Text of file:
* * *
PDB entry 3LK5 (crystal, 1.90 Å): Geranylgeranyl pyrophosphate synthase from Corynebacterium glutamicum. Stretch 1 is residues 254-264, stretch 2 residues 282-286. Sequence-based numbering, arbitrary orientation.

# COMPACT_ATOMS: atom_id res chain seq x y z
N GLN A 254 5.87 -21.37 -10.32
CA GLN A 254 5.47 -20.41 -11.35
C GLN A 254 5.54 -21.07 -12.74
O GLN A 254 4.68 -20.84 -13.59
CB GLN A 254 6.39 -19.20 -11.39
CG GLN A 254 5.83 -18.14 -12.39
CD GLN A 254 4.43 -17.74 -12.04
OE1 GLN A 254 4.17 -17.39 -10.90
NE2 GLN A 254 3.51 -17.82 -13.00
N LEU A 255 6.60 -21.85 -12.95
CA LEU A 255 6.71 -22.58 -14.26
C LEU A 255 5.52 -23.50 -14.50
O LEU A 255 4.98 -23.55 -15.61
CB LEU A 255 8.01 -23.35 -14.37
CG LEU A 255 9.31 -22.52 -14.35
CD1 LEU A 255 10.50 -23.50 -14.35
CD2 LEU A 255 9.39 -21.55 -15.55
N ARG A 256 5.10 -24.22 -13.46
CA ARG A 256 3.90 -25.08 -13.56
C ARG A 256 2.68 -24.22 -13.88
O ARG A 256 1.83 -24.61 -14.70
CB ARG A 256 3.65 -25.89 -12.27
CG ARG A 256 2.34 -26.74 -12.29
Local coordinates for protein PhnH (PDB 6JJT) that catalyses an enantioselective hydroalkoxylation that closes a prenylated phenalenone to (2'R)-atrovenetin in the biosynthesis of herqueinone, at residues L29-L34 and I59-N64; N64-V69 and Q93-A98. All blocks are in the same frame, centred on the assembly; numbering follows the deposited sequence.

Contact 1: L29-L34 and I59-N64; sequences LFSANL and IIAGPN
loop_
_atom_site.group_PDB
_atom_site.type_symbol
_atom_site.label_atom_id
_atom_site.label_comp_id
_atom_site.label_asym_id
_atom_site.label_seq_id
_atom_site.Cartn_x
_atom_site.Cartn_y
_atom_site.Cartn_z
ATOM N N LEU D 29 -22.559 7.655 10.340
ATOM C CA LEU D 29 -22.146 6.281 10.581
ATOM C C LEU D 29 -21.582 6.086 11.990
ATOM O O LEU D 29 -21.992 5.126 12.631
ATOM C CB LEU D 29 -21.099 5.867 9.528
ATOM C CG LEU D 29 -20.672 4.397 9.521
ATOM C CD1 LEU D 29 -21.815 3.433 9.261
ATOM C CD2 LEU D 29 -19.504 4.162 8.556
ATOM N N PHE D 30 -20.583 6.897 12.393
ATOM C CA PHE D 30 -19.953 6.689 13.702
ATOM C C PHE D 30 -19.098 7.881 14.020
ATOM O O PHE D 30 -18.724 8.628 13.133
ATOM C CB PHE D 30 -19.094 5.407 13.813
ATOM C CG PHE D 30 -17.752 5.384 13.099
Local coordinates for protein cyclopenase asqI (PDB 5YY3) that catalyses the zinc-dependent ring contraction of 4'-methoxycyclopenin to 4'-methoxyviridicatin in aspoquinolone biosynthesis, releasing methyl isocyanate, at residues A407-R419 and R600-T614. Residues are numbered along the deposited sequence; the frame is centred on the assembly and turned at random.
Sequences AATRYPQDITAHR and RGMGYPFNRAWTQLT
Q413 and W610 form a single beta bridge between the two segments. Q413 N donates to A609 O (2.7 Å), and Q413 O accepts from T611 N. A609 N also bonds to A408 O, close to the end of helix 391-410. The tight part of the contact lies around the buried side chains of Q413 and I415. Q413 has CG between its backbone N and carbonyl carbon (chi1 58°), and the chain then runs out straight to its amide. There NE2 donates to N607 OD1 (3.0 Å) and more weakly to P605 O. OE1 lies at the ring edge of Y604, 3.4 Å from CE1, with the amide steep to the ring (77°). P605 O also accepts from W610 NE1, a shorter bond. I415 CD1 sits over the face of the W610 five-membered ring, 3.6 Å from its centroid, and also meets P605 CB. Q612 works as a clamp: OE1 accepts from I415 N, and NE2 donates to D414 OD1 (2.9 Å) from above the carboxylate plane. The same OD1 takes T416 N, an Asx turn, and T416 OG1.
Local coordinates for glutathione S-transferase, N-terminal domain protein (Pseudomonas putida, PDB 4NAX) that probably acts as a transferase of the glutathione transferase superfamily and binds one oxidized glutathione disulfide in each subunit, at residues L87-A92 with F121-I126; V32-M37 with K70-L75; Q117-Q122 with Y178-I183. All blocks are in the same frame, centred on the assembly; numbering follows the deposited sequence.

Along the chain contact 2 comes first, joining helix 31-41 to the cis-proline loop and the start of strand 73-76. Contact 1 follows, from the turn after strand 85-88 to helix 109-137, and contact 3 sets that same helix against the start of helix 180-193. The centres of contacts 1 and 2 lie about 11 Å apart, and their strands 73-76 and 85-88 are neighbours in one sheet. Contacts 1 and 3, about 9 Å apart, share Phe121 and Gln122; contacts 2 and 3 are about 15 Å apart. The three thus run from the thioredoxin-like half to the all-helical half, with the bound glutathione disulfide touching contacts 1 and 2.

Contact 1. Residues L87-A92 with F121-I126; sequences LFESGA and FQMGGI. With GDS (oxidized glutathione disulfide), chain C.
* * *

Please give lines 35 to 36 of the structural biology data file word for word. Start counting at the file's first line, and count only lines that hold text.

_atom_site.Cartn_x
_atom_site.Cartn_y